When I went backpacking, I found that in order to get the most coverage, I couldn't hang the Roo at its optimal sag that I tested at home. I don't have a tarp big enough to cover the Roo adequately. This was a problem during the thunderstorm I experienced because the hammock extended to the edges of the tarp's ridgeline. The hammock was still comfortable with the shallow sag, but I had to deal with the flapping fabric over my face and feet. This was very annoying, especially during my trip in November when the temperatures were so cold that condensation was collecting on the Roo fabric.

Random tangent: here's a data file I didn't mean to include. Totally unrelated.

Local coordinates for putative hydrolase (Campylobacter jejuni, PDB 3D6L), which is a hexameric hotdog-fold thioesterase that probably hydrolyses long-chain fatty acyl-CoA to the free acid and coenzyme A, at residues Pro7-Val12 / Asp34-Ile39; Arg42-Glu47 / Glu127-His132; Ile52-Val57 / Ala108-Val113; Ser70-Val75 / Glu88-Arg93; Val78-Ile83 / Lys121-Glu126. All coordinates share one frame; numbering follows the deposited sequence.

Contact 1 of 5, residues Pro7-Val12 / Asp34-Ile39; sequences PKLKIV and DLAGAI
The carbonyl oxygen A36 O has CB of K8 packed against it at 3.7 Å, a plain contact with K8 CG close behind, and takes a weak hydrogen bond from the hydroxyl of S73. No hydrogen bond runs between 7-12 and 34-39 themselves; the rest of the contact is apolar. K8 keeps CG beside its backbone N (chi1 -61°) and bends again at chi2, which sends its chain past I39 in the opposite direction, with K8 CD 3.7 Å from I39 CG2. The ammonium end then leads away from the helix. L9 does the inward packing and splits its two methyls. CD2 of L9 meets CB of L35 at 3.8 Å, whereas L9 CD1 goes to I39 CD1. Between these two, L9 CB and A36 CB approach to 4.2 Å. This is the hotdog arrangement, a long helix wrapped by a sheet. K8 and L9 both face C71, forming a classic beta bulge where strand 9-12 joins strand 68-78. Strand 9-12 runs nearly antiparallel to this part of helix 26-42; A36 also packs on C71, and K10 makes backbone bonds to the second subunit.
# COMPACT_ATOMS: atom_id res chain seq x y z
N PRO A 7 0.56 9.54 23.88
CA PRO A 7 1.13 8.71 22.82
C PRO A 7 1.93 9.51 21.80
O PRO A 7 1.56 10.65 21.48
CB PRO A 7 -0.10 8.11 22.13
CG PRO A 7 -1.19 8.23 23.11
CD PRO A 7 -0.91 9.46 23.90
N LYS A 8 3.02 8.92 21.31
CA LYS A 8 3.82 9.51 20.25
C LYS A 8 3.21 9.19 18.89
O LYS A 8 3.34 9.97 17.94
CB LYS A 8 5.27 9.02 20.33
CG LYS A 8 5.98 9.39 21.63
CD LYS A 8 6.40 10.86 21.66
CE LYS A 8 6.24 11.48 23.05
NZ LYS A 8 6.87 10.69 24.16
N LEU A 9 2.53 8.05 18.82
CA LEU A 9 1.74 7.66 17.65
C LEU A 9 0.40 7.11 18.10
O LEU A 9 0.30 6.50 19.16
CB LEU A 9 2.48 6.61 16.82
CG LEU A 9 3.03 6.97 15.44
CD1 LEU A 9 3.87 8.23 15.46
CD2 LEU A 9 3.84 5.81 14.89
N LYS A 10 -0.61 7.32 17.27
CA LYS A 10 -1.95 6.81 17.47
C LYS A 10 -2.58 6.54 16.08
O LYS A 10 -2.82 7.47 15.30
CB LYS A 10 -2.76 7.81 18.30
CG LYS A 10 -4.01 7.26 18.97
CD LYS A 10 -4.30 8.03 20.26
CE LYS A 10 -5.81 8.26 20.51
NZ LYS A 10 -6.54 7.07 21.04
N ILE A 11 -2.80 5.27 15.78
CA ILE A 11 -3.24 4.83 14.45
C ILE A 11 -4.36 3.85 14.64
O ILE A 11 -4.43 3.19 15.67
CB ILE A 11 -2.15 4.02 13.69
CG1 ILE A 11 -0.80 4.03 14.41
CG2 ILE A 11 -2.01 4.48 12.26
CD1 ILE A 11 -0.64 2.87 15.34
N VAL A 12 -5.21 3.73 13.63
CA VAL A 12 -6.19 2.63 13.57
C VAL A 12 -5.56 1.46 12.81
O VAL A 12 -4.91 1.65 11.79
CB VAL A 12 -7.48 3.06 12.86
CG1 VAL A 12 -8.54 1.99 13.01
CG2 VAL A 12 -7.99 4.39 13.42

The Roo is heavier than other gathered-end hammocks I typically use, and with its size, I need a larger tarp to adequately cover it. However, the soft fabric is a delight. At home, this is my family's favorite hammock. My boy's often fight over who gets to sleep in the "kangaroo" hammock in their bedroom.

PRO—Excellent craftsmanship and construction; soft, comfortable fabric; small pack size; Large, comfortable lay.

CON—I need a bigger tarp to cover this hammock.

Read more reviews of KAMMOK gear
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Reviews > Shelters > Hammocks > KAMMOK Roo Hammock > Owner Review by Derek Hansen